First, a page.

As at November 2017, the outbreak was active in five states – Ondo, Edo, Plateau Bauchi and Kaduna. Again, on January 14, 2018, four cases of Lassa fever among health care workers in Ebonyi State were reported at the NCDC. Three of the four cases – two medical doctors and a nurse subsequently passed away, despite efforts to save their lives. According to the University Graduates of Nursing Science Association (UGONSA), more than 40 health workers died as a result of Lassa fever in Ebonyi alone in the past 13 years. As at March, 2018, the NCDC said that Lassa fever had claimed 43 lives in Nigeria with a total of 615 cases reported across 17 states.

In 2019, NCDC Situation Report (SitRep) released on January 20, reveal that from January 1 to 20, 2019, a total of 377 suspected cases of Lassa fever had been reported from nine states. Of these, 136 were confirmed positive and 240 negative; and since the onset of the 2019 outbreak, there have been 31 deaths. As at the time of the SitRep, 81 patients were being managed – Irrua Specialist Teaching Hospital (ISTH) treatment Centre, 30; and Federal Medical Centres in Owo, Bauchi, Plateau, Taraba, and Ebonyi States are managing 25, 9, 8, 3 and 6 respectively.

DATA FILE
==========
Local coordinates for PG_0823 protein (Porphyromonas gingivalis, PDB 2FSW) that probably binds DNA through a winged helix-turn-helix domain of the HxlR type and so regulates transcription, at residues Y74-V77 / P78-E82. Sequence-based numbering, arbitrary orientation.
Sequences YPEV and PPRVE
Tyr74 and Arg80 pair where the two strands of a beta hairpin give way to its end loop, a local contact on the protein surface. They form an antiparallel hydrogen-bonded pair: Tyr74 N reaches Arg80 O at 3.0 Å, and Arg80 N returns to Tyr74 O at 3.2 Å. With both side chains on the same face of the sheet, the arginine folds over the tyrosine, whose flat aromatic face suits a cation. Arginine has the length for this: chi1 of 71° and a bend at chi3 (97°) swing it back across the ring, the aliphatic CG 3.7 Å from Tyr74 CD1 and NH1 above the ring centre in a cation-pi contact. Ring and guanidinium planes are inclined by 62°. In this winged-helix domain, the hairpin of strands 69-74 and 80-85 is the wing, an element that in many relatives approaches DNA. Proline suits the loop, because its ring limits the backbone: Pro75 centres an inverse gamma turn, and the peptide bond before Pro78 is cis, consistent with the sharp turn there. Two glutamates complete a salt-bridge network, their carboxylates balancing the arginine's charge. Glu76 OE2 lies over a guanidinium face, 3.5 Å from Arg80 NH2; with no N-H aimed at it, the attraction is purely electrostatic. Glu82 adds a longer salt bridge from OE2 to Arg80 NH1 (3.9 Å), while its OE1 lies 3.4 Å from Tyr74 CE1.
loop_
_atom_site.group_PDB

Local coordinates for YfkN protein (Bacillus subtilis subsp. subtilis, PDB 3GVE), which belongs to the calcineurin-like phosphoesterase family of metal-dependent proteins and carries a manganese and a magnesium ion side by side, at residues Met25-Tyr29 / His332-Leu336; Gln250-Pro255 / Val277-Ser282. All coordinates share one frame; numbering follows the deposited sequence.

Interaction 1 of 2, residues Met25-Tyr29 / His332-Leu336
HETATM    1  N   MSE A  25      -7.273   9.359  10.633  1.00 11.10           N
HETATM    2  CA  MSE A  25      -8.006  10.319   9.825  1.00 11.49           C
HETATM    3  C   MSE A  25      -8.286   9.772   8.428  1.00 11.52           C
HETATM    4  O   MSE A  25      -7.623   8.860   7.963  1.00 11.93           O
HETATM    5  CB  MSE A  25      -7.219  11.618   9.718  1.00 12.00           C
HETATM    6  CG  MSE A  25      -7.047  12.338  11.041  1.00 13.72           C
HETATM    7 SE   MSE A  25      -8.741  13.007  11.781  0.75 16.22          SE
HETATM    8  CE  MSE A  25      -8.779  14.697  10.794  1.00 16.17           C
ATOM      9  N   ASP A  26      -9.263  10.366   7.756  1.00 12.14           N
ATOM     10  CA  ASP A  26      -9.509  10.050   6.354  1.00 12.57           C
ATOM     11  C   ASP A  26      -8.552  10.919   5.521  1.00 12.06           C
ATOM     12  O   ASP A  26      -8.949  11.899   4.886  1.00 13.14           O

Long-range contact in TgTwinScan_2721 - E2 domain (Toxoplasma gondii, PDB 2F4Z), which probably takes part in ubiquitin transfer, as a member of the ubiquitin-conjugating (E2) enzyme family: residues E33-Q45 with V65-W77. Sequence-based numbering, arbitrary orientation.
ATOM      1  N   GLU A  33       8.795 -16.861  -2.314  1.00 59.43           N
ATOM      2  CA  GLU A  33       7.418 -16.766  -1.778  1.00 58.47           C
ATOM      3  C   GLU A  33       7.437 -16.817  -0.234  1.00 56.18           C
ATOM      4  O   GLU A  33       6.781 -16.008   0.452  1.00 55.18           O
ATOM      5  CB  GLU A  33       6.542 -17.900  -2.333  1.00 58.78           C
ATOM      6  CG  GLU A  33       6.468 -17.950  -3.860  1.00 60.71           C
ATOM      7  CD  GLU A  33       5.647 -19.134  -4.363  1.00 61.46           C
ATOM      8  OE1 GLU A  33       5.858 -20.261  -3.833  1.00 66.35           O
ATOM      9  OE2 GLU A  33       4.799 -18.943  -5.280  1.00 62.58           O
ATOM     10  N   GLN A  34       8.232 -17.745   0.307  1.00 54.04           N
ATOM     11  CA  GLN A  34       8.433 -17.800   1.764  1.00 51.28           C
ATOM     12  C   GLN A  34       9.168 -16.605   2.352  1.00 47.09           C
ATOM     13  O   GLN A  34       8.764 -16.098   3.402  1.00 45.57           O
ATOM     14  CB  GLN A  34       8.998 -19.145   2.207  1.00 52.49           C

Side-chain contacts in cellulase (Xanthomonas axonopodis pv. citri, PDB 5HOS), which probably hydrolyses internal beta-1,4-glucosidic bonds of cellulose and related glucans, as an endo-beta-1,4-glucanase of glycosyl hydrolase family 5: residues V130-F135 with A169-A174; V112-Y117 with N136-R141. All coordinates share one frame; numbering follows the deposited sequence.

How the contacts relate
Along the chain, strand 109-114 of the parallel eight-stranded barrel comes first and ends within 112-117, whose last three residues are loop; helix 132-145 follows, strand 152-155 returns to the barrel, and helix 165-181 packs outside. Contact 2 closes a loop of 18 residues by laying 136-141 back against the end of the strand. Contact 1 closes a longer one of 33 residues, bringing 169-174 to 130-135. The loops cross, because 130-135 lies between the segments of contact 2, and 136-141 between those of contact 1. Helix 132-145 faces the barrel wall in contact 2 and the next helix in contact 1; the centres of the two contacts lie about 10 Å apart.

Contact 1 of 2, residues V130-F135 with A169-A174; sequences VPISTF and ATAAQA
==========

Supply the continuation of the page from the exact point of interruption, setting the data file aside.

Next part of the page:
Currently, the latest NCDC Sitrep for week 04 (20 – 26 January 2020), shows that since Lassa fever reared its ugly head into the country this season, a total of 318 suspected cases of Lassa fever had been reported from 19 states (Ondo, Edo, Ebonyi, Enugu, Kano, Borno, Nasarawa, Kogi, Rivers, Abia, Adamawa, Benue, Kaduna, Delta, Taraba, Plateau, Bauchi, Osun and Ogun). Of these, 95 were confirmed positive and 223 negative; and since the onset of the 2020 outbreak, there have been 41deaths. Specifically, five Health Care Workers – Kano (3), Taraba (1) and Borno (1) were affected in the reporting week 04. Furthermore, in total for 2020, the 19 affected states have recorded at least one confirmed case across 60 Local Government Areas.